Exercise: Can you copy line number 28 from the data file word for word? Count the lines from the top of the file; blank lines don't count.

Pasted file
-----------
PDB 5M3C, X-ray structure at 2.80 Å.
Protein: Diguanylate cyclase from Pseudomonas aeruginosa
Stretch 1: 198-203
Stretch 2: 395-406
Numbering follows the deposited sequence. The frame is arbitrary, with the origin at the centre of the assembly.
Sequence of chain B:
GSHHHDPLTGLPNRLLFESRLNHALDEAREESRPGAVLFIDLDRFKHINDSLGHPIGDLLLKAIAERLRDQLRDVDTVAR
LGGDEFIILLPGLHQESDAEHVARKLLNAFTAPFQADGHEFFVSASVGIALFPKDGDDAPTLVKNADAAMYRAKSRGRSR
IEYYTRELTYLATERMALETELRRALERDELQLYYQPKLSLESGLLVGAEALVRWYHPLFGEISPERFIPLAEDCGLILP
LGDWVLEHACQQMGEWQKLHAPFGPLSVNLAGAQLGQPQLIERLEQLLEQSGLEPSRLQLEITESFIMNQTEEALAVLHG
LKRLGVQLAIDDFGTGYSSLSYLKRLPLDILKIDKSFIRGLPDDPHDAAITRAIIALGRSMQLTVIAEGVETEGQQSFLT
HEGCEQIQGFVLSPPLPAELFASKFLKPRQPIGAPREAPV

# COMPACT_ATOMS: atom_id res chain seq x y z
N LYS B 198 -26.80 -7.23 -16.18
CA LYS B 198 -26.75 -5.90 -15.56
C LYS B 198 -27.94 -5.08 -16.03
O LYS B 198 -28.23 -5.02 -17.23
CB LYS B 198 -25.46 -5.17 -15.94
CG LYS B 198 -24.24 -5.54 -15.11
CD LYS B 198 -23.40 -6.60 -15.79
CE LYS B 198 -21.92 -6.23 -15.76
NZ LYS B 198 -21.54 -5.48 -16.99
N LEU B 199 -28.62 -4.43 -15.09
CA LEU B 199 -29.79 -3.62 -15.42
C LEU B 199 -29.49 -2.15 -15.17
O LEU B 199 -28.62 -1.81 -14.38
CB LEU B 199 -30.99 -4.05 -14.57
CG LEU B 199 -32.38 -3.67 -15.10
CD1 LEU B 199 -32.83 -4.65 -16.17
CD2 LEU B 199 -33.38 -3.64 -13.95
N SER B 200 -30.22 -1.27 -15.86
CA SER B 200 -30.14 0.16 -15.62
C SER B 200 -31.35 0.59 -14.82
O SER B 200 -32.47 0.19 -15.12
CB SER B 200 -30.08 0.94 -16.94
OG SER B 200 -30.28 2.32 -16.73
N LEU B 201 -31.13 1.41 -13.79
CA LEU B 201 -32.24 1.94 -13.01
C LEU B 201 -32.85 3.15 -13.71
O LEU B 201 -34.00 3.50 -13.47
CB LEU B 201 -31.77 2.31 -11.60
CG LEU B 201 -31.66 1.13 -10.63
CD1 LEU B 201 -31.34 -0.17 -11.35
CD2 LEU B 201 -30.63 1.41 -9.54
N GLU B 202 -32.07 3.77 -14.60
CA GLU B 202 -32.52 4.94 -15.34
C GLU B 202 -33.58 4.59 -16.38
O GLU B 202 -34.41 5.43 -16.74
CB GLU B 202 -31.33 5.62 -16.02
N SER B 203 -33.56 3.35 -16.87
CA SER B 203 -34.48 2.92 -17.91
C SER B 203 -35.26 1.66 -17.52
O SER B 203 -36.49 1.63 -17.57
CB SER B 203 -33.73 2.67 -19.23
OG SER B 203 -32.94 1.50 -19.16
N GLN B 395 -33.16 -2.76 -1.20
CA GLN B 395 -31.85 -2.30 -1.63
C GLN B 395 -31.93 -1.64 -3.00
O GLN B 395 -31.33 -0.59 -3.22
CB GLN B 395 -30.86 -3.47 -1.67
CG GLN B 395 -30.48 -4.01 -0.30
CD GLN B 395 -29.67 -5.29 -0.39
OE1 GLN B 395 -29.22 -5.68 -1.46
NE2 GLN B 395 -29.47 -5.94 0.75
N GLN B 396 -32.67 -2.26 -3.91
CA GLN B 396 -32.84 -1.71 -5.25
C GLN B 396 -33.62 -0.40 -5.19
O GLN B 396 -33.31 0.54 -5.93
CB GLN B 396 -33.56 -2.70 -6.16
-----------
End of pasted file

CG LEU B 199 -32.38 -3.67 -15.10